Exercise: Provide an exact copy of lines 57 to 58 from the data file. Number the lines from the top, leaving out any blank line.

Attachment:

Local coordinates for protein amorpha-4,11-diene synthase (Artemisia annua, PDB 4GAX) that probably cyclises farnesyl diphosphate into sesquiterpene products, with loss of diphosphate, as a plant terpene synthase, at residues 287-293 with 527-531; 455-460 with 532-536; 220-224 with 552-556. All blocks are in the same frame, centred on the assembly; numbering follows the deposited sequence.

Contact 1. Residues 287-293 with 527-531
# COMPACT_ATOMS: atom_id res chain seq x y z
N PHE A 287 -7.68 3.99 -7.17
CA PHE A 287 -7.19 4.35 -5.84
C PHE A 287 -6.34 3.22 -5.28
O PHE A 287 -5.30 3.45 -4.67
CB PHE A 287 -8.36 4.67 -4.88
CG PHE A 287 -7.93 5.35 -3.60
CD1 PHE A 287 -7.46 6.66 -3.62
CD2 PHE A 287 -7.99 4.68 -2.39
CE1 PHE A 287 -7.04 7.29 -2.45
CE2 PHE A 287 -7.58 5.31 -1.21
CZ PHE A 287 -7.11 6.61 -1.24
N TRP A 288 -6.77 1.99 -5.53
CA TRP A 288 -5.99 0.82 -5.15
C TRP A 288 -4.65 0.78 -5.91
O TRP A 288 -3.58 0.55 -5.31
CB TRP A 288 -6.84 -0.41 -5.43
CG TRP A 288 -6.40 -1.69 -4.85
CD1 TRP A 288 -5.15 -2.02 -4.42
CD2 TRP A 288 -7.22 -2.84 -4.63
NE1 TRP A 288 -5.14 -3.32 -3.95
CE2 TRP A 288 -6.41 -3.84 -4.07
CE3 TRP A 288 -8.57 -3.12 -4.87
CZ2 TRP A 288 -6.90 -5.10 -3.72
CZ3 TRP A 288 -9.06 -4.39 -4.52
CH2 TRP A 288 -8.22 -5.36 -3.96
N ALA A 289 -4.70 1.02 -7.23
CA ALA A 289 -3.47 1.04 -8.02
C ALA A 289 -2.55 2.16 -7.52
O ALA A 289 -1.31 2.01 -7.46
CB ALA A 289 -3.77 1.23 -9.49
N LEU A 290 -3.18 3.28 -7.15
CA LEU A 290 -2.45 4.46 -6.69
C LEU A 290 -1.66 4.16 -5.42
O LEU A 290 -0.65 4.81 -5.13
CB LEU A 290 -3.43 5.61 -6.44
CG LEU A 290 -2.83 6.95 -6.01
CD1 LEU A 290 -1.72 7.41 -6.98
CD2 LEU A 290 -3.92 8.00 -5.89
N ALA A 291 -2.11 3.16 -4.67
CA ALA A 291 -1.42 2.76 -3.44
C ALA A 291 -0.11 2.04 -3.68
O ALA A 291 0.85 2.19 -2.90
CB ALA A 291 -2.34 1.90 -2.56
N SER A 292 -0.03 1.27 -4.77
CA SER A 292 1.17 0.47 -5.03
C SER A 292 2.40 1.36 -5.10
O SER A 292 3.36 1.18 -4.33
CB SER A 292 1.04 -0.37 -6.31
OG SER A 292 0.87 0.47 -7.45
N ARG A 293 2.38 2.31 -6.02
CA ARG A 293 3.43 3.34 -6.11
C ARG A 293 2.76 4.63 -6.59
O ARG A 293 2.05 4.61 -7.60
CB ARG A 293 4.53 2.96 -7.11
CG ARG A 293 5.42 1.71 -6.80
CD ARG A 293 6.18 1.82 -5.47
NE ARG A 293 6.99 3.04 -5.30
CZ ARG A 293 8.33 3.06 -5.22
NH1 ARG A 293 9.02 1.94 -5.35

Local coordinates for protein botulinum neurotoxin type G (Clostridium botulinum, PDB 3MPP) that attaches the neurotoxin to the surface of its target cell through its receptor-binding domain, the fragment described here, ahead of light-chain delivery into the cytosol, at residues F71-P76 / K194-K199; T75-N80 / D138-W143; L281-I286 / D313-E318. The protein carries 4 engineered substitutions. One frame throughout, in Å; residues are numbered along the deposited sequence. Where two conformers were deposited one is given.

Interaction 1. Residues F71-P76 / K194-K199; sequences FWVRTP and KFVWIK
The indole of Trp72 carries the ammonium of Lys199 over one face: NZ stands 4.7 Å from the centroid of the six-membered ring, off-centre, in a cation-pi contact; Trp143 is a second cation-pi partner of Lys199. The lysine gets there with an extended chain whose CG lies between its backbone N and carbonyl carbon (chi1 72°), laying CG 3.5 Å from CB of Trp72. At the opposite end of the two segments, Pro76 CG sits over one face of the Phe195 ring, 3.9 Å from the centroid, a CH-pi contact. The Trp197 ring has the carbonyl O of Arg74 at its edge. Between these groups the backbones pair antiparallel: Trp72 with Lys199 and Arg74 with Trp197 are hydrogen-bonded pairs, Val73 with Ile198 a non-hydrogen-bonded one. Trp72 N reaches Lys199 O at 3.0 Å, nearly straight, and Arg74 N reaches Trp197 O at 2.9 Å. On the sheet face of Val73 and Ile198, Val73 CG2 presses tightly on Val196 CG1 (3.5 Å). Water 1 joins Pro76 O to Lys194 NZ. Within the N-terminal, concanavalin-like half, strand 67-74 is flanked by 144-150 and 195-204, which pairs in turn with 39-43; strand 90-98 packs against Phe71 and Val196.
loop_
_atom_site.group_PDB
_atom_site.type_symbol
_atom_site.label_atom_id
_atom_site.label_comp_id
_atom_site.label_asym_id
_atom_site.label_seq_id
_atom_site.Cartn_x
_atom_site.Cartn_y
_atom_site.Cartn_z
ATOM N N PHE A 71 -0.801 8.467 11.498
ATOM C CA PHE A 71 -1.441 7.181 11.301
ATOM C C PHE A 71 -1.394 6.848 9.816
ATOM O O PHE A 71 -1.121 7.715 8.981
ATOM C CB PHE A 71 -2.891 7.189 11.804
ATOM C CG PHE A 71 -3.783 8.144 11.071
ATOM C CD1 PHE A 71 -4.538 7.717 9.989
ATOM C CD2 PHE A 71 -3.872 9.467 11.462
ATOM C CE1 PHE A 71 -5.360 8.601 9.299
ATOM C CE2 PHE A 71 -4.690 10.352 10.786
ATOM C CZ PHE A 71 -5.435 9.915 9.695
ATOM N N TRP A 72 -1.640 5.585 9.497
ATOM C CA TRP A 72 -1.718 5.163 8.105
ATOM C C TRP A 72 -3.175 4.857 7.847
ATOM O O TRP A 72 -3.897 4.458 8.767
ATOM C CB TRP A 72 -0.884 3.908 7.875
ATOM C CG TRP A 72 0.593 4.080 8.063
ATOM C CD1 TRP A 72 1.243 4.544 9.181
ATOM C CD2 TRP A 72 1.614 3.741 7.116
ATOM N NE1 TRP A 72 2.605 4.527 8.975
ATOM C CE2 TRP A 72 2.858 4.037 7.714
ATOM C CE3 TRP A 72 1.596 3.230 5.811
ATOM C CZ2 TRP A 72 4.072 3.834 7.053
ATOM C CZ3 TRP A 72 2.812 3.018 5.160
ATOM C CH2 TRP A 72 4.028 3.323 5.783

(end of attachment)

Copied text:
CB ARG A 293 4.53 2.96 -7.11
CG ARG A 293 5.42 1.71 -6.80